- Associated Press - Sunday, February 12, 2017

GADSDEN, Ala. (AP) - The last thing anyone wants to see is the name of local officers added to the National Law Enforcement Officers Memorial in Washington, D.C. - unless it is to honor those who have been omitted in the past.

Natalie Barton, Etowah County Sheriff’s Office director of communications, learned a few months ago that two sheriff’s deputies have been approved for inclusion to the memorial.

The names of Deputy Sheriff Elbert Robert Abernathy, end of watch, Aug. 18, 1906, and Deputy Sheriff John Wesley O’Bryen, end of watch, Sept. 1, 1929, will be formally dedicated May 13 at the 29th annual Candlelight Vigil during National Police Week.

Representatives from the ECSO normally participate in Police Week events, and Barton said she’s eager to get in touch with members of these two officers’ families.

“We don’t know if family members will be able to attend,” she said.

O’Bryen’s name is included on the Etowah County Law Enforcement Memorial, which on the east side of the courthouse, but Abernathy’s is not.

Rainbow City Mayor Terry John Calhoun recalls hearing his father and his uncles talk about the shooting of O’Bryen, his great-uncle. He’d heard - and read in a 2009 account in a column published in The Gadsden Times - about O’Bryen being called out of church and shot to death in over an encounter with moonshiners.

Calhoun had not heard about the plan to add O’Bryen’s name to the national memorial. He said it is a fitting honor for the fallen officer.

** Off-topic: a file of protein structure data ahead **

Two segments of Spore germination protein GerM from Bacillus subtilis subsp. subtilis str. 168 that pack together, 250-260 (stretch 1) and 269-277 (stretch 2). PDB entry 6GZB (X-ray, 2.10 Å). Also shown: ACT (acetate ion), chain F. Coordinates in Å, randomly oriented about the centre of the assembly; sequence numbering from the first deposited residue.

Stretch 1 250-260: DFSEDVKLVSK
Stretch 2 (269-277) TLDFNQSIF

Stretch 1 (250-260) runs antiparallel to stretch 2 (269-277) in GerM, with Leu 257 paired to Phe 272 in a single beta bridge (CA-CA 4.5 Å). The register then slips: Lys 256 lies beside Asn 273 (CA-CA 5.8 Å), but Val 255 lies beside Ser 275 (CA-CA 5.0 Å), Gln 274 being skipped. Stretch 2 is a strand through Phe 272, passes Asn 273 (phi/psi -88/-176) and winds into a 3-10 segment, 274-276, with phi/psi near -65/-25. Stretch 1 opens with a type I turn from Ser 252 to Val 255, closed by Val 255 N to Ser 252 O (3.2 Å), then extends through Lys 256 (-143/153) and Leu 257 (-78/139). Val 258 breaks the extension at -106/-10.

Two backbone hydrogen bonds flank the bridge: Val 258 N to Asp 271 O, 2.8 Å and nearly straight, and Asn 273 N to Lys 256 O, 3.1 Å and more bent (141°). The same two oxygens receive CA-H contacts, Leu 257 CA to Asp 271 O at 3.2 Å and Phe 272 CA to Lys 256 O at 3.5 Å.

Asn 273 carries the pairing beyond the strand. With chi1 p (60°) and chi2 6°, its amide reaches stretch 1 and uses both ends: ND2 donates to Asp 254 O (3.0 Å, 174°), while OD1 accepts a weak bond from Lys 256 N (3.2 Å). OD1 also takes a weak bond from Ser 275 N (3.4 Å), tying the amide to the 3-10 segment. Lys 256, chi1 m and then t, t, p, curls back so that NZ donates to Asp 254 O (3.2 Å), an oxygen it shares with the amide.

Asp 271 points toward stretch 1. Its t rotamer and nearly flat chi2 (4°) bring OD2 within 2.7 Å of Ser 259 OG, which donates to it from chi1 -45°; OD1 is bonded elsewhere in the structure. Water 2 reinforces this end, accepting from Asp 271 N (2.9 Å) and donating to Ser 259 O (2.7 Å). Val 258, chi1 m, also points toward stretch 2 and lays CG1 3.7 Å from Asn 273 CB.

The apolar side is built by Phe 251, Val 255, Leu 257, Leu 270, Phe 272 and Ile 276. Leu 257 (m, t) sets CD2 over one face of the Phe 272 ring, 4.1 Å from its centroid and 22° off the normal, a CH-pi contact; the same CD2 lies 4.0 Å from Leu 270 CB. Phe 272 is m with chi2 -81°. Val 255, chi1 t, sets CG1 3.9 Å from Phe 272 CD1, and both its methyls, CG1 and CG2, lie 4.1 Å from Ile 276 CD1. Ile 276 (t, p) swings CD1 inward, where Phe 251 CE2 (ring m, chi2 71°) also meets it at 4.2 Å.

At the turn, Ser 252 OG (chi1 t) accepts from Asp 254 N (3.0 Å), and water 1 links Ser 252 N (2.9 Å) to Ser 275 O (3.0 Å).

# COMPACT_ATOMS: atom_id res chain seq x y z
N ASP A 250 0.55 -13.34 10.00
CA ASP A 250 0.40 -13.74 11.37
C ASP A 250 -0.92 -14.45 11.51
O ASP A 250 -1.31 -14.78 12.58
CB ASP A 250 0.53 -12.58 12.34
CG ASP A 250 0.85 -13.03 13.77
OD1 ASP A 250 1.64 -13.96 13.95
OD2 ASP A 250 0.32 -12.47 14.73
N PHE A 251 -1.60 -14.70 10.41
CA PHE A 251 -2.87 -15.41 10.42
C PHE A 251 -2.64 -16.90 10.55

O’Bryen, 43, was shot following a prohibition raid, The Gadsden Times reported on Sept. 2, 1929. He was involved in a raid at a home in the Hales School House community 12 miles south of Gadsden on a Sunday morning, Sept. 1, 1929, where a gallon of whiskey was found hidden in a truck.

One of the residents of that home saw O’Bryen walking out of church about 9 p.m. and confronted him, pistol in hand.

Members of the congregation heard the man say, “John, you did not treat me right this morning, stick ‘em up.” The two men walked to the side of the building, according to the newspaper account, and words were exchanged. O’Bryen went for his gun, it was reported, but was shot before he could get it out of the scabbard.

He was shot five times; the last two shots came as O’Bryen lay on the ground.

Little information has been found regarding Abernathy, other than a report from an out-of-state newspaper identifying him as a deputy sheriff from Littleton who was shot by a handcuffed prisoner and died shortly afterward.

Abernathy is buried in Old Providence Cemetery in Forney, Cherokee County, where his wife, Emma, was buried when she died in 1894 at age 24.

According to press reports at the time, Abernathy went to a house in the Littleton community to raid a gambling operation. There were four men there, and as he was trying to handcuff one man, he pulled a gun and fired on the deputy. He died a short time later.

Barton hopes to hear from anyone with more information about the two deputies who died in service to their county so long ago.

Anyone with information or family ties to the deputies is asked to contact Barton at the sheriff’s office, at 256-546-2825.

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Information from: The Gadsden Times, https://www.gadsdentimes.com

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